Ever tried to book a flight or bought something in a shop and paid a massive credit card surcharge?
At some point you’ve paid a credit surcharge while paying for something.
While it might only add a few dollars to your purchase, it all adds up in the end.
But that’s all about the change.
Under new laws, which came into affect yesterday, large businesses have been banned from charging excessive credit card fees on purchases you make.
The Sydney Morning Herald reports that the new laws, passed by the Turnbull Government in February, will save you money on everything from concert tickets to air fares.
So who is in charge of enforcing the new law?
It’ll be up to the Australian Competition and Consumer Commission to make sure businesses follow the ban.
ACCC chairman Rod Sims says the new law limits how much big businesses can charge customers for paying with credit and debit cards.
“Businesses can only pass on the permitted costs of the payment method such as bank fees and terminal costs,” he said.
Mr Sims also highlighted that some event ticketing companies will stop charging fees based on the payment method chosen.
You might be wondering how much big businesses can actually charge you now.
The amount a business can charge you will be defined by the Reserve Bank of Australia Payments System Board.
According a guide released by the RBA, the cost to businesses for accepting payments by a credit card is between 1 and 1.5%, while the cost for a debit card is around 0.5%.
One of Australia’s biggest businesses has already announced how the laws will change their payment system.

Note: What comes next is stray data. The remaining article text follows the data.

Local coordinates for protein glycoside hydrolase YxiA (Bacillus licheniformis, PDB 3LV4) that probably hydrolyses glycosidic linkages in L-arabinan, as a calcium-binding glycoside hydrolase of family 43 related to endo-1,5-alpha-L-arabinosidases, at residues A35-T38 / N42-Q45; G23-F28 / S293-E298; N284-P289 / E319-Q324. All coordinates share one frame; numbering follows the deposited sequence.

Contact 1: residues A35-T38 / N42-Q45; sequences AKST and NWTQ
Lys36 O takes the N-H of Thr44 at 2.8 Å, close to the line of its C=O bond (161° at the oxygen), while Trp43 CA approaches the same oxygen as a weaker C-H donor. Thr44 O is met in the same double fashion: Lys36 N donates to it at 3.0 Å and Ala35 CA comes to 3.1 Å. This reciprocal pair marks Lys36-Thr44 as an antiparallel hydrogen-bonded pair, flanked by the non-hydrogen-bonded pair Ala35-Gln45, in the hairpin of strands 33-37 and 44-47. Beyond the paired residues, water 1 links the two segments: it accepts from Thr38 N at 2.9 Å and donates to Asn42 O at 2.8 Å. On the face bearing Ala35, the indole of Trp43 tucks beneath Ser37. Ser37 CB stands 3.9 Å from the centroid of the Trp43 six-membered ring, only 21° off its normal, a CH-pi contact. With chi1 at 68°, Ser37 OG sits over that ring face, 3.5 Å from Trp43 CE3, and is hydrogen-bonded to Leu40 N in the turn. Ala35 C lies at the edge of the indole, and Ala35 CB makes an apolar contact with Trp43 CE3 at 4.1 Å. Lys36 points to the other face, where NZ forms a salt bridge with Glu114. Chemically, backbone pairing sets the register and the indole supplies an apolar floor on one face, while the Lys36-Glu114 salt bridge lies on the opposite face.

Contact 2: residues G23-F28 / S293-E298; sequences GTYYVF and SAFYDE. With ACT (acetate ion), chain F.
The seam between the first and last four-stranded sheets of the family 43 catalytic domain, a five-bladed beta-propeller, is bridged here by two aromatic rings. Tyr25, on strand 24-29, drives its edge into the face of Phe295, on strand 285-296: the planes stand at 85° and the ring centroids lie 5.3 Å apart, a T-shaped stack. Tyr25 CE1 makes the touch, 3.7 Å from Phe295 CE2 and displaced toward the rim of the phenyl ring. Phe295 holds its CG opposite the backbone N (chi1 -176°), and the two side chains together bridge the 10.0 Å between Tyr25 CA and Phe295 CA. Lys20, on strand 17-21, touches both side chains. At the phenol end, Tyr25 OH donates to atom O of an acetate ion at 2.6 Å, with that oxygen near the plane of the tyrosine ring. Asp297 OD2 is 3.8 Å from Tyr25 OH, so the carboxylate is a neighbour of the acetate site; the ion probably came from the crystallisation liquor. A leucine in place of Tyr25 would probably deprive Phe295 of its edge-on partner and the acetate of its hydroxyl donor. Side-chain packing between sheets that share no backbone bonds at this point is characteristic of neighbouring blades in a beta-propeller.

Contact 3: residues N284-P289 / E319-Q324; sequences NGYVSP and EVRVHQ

If you buy a $100 domestic airfare with Qantas and pay by credit card, your surcharge will now be 1.3% – down from the old charge of 7%.
So what about smaller businesses?
Well, it turns out there’s more good news on the horizon for you.
The ban will be extended to small businesses from September 1 next year.
The ban has been described as “a massive win” by consumer group Choice.
“Whether it’s airlines, hotels, ticketing companies, consumers are going to see huge savings,” spokesman Tom Godfrey said.
Advocates for the Surcharge Free campaign however say it won’t make much of a difference.
Christopher Zinn, a spokesman for the campaign, said businesses still argue there were costs to accepting credit card payments, despite an RBA review finding service fees for MasterCard and Visa transactions had fallen by 0.68%.
“The new regulation says a surcharge shouldn’t be above the cost of acceptance, so that shouldn’t put it much above 1 per cent,” he said.
“So for businesses, in many cases, it may be cheaper to accept card than cash.”